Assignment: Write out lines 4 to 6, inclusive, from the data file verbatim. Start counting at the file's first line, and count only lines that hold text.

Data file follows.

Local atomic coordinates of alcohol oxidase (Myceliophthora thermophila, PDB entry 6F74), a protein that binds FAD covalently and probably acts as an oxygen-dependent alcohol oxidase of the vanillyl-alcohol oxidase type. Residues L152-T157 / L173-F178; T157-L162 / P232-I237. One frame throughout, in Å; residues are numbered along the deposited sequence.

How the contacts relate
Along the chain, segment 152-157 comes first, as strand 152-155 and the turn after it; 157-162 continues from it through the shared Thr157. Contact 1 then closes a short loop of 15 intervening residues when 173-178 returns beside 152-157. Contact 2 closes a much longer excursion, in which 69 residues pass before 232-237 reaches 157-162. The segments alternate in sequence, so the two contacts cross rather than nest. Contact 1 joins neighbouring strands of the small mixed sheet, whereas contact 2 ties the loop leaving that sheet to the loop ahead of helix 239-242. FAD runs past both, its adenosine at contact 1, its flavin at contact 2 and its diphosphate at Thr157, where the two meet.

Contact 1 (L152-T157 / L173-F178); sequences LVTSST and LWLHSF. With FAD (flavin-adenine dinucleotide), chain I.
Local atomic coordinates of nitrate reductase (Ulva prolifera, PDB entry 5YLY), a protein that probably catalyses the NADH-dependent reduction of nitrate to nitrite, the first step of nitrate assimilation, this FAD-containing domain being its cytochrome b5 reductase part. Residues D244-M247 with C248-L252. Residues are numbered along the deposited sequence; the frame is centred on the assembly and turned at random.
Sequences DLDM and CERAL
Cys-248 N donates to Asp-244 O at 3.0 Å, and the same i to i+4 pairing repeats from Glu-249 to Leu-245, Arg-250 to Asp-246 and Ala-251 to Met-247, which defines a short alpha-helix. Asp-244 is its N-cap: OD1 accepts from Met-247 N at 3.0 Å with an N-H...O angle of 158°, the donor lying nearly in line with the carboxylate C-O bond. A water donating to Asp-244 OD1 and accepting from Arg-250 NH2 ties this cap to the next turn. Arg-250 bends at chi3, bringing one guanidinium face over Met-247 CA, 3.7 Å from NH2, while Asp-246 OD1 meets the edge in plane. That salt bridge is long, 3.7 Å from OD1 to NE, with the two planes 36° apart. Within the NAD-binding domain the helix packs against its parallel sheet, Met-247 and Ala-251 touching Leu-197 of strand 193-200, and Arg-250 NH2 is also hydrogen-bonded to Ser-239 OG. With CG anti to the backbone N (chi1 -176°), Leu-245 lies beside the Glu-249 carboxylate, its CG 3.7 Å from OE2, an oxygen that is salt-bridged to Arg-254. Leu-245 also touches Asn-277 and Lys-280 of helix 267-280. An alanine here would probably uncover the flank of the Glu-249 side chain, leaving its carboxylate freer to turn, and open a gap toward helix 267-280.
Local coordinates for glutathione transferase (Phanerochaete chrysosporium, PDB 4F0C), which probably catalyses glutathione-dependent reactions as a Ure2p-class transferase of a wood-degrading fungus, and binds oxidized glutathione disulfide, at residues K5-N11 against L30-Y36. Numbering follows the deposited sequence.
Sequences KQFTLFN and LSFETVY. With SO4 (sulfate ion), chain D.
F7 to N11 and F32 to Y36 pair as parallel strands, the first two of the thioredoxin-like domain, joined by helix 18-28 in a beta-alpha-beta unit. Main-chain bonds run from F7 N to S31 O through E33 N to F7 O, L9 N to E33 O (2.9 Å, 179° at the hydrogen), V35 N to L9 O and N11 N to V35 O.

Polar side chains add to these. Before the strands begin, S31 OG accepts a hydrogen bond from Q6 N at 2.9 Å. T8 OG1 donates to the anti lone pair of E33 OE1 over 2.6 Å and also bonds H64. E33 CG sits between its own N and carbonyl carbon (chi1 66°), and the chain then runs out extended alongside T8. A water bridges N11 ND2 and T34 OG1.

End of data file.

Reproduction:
Contact 1 (L152-T157 / L173-F178); sequences LVTSST and LWLHSF. With FAD (flavin-adenine dinucleotide), chain I.
Local atomic coordinates of nitrate reductase (Ulva prolifera, PDB entry 5YLY), a protein that probably catalyses the NADH-dependent reduction of nitrate to nitrite, the first step of nitrate assimilation, this FAD-containing domain being its cytochrome b5 reductase part. Residues D244-M247 with C248-L252. Residues are numbered along the deposited sequence; the frame is centred on the assembly and turned at random.
Sequences DLDM and CERAL